Remarkably, Meade was able to manage his role as WHS orchestra director while at the same time teach orchestra at Middlebrook Middle School to approximately 150 students. This rare arrangement allowed many students to enjoy the benefits of being taught and guided for a full seven years by a very gifted teacher.

During his tenure in the Wilton Schools, Meade also functioned as the faculty advisor for the WHS Amnesty International Club and served as a regular conducting substitute for the Norwalk Youth Symphony. Meade’s summers were spent in Lake George, NY, as director of the Summer String Quartet at Silver Bay.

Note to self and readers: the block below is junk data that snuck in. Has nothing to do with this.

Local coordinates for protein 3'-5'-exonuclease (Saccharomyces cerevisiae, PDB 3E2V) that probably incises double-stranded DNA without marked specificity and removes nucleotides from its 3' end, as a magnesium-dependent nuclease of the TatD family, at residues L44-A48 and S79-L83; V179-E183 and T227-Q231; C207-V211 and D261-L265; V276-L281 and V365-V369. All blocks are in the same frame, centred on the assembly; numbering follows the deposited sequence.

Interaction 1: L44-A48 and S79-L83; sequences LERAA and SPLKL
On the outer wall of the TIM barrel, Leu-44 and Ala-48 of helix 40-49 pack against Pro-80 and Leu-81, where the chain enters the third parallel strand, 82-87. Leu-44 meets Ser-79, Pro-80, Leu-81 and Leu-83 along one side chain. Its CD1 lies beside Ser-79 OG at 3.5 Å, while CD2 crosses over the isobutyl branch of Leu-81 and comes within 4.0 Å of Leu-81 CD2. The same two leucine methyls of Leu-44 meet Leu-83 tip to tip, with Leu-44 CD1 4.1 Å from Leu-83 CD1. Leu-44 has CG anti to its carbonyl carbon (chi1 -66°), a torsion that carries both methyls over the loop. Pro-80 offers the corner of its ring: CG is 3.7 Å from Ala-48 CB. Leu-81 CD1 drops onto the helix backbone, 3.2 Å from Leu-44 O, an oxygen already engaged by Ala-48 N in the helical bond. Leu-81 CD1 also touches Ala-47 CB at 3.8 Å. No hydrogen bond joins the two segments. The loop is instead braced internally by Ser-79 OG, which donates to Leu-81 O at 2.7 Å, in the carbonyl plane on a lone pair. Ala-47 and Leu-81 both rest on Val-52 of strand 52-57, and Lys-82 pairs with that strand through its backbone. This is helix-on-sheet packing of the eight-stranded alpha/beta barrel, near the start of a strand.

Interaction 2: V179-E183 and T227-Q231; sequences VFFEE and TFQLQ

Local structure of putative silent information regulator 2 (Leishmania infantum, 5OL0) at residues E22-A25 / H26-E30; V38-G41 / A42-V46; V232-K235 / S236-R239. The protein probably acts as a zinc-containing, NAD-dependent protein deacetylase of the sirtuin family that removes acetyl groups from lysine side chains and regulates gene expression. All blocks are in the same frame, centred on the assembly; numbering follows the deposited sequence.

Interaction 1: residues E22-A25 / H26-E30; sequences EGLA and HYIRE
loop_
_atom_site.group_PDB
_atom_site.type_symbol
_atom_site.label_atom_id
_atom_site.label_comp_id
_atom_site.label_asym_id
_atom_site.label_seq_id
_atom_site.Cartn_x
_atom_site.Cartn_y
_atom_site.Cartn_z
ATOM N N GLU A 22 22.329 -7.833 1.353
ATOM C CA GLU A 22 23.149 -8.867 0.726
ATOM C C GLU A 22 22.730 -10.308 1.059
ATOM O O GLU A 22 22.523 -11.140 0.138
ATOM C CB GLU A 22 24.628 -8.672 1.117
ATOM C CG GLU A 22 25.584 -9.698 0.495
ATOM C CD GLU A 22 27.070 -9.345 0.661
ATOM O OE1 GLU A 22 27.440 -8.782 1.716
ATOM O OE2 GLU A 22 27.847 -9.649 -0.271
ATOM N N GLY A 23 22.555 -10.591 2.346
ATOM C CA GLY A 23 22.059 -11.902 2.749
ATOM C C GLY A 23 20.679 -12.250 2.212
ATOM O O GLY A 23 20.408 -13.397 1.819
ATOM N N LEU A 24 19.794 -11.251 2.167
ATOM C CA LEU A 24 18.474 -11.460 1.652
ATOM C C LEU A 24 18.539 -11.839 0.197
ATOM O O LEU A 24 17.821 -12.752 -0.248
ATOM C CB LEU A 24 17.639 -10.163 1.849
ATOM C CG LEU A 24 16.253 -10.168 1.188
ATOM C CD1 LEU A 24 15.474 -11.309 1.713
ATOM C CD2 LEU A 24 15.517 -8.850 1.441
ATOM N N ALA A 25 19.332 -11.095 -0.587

In an interview with Meade, he told of how he ended up in Wilton, what his time here was like, and what his plans for the future are.

GOOD Morning Wilton:  How did you know you know you wanted to be a music teacher?

Marty Meade: I grew up in Saratoga Springs, which is a very cultural town, and my mother and father were heavily involved in the music department at Skidmore. I knew all the music professors there, and my mother and father were both musicians and both music teachers, so that’s how I got started in music. My father started me on violin when I was four, and my mother started me on piano when I was three. I only took one year of piano. And I still can’t play it.

GMW:  How did you become a teacher?

Meade: I was really more performance focused for a long time, but thinking that teaching would be something I would do anyways, I took teaching classes in college. Even though my major was performance, I took classes required for education majors, so when I decided to become a music teacher, I already had a lot of the classes I needed finished.